Juan Gris, Le joueur de guitare (Arlequin à la guitare), 1918,
Oil on canvas, 100 x 65 cm
The figure at the centre of this painting is so disjointed, that the geometric and nearly monochrome fields of colour could on first glance almost be a picture puzzle. The Cubist painter Juan Gris didn't intend his 1918 artwork “The Guitar Player” or “Harlequin with a Guitar” to be an easily recognizable figurative portrayal. Instead, he analysed the centuries-old motif of the harlequin, the jester and servant character from the Commedia dell'Arte, subjecting it to the Cubist stylistic device of breaking it up like a prism.
Gris had come to Paris in 1906 and initially followed the lead of Pablo Picasso and Georges Braque, the founders of Cubist painting. Watteau, Cézanne and Matisse were also role models for Gris. It was not only their influence but also his own strongly analytical and mathematical approach that enabled him to develop his own kind of Cubism. Instead of producing pictures that were derived from perceiving real objects, Gris devoted himself to the depiction of timeless forms and figures.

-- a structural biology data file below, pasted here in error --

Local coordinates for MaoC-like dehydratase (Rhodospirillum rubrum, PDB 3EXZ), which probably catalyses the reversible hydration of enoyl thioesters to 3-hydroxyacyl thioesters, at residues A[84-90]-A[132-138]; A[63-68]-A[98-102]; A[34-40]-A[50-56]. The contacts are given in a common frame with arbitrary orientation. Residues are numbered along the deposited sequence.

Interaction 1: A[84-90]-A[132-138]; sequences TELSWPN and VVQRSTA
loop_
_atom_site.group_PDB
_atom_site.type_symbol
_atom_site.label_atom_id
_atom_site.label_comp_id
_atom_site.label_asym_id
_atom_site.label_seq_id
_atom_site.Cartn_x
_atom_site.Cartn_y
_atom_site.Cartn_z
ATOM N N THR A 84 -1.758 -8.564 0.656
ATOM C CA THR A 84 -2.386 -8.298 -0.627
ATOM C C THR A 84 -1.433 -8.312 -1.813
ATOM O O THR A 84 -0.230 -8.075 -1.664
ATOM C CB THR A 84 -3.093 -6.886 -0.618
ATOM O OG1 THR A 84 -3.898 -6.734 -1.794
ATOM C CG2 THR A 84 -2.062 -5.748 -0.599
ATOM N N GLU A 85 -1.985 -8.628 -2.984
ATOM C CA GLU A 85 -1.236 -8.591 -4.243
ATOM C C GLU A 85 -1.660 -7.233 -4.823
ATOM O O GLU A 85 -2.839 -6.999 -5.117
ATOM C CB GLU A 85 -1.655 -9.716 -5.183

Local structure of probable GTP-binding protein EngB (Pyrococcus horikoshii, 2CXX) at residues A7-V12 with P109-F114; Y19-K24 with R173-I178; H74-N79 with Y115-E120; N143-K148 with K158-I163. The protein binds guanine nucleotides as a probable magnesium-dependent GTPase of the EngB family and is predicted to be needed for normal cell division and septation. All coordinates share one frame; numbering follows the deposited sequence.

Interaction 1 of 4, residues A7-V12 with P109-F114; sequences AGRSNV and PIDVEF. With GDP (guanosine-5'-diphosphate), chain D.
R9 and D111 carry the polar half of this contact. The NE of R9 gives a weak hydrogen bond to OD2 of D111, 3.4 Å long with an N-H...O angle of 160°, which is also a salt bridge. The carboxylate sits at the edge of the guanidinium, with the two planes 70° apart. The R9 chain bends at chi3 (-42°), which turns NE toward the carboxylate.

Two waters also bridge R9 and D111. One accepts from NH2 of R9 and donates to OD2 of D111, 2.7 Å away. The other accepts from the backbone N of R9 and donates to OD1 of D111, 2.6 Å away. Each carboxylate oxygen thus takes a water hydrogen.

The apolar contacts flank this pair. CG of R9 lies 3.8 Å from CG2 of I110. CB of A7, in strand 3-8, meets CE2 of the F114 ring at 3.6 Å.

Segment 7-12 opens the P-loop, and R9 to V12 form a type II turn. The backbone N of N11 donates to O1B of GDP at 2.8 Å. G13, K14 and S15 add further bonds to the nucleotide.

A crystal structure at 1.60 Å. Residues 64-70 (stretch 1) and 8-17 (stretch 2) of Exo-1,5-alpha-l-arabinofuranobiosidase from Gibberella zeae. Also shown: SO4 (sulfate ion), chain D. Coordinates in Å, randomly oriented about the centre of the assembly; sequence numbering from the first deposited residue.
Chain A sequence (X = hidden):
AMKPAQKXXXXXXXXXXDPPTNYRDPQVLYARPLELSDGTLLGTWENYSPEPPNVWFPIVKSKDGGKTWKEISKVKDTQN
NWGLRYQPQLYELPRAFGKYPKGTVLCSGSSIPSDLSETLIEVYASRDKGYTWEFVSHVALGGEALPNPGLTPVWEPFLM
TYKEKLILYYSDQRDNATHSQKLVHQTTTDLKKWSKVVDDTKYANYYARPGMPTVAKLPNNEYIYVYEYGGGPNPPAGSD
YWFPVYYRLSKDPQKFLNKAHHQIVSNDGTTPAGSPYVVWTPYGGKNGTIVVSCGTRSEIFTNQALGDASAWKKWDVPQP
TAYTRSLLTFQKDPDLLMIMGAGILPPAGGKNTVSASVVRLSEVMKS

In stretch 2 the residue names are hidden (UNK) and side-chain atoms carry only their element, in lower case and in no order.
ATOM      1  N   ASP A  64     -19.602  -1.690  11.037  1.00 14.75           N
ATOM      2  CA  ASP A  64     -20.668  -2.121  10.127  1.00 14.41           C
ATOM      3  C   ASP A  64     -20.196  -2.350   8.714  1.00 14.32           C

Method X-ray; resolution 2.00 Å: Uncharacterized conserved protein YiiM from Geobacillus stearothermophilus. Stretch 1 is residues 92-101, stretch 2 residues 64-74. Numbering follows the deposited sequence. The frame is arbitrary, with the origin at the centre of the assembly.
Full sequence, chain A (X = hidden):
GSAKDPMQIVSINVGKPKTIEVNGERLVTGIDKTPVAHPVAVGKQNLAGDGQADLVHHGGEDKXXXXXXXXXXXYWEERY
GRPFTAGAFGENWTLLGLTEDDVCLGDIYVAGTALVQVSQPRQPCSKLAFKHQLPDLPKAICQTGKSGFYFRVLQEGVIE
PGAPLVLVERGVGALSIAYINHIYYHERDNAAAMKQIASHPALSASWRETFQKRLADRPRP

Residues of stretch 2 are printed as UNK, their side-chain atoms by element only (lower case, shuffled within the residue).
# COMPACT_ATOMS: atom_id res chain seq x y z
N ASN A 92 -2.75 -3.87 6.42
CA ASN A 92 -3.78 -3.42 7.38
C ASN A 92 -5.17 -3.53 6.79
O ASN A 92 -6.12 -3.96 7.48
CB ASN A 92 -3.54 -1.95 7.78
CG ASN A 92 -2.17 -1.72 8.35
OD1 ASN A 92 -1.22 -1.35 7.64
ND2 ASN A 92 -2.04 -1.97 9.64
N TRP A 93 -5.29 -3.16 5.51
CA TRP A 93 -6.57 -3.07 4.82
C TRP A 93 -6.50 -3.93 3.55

In 1925 Gris looked back at his early career: “Cubism? I think that initially Cubism was an analysis that had no more to do with painting than the description of physical phenomena has with physics. But since the technique of painting has presented a means of gauging all the elements of the so-called Cubist aesthetic, that reproach can no longer be made.”